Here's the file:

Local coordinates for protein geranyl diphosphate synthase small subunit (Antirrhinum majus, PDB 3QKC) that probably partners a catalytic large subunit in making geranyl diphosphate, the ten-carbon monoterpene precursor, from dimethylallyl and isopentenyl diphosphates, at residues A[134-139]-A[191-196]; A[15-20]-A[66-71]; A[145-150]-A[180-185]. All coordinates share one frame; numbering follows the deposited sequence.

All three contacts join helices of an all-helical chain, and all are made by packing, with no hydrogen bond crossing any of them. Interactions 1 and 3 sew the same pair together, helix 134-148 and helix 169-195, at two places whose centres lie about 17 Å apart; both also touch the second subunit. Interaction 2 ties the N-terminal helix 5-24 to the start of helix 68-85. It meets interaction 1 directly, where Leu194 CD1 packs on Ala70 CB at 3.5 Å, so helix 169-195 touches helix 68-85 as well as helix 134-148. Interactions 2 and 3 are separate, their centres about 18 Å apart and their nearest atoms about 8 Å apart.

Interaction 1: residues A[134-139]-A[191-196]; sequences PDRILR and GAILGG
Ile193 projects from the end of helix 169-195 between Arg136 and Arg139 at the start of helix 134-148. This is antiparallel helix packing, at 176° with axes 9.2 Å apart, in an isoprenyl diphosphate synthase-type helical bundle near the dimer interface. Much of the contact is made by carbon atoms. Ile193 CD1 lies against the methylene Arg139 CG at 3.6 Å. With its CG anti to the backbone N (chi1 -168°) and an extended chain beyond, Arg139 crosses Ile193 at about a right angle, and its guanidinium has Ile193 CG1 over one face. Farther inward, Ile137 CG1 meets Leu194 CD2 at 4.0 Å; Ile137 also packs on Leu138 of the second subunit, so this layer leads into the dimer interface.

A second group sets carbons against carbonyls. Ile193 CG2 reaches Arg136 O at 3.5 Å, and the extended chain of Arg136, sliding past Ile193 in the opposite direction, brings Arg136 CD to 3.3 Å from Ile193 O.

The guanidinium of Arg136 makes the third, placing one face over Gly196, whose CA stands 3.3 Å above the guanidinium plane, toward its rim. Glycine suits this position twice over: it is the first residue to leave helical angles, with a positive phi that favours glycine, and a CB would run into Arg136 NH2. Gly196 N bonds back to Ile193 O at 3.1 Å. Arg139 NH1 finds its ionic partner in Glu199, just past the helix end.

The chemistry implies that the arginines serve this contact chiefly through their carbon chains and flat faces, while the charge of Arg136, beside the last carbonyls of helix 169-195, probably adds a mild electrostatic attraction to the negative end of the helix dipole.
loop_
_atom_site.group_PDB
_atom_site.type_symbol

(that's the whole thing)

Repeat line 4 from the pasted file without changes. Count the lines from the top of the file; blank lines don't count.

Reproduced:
Ile193 projects from the end of helix 169-195 between Arg136 and Arg139 at the start of helix 134-148. This is antiparallel helix packing, at 176° with axes 9.2 Å apart, in an isoprenyl diphosphate synthase-type helical bundle near the dimer interface. Much of the contact is made by carbon atoms. Ile193 CD1 lies against the methylene Arg139 CG at 3.6 Å. With its CG anti to the backbone N (chi1 -168°) and an extended chain beyond, Arg139 crosses Ile193 at about a right angle, and its guanidinium has Ile193 CG1 over one face. Farther inward, Ile137 CG1 meets Leu194 CD2 at 4.0 Å; Ile137 also packs on Leu138 of the second subunit, so this layer leads into the dimer interface.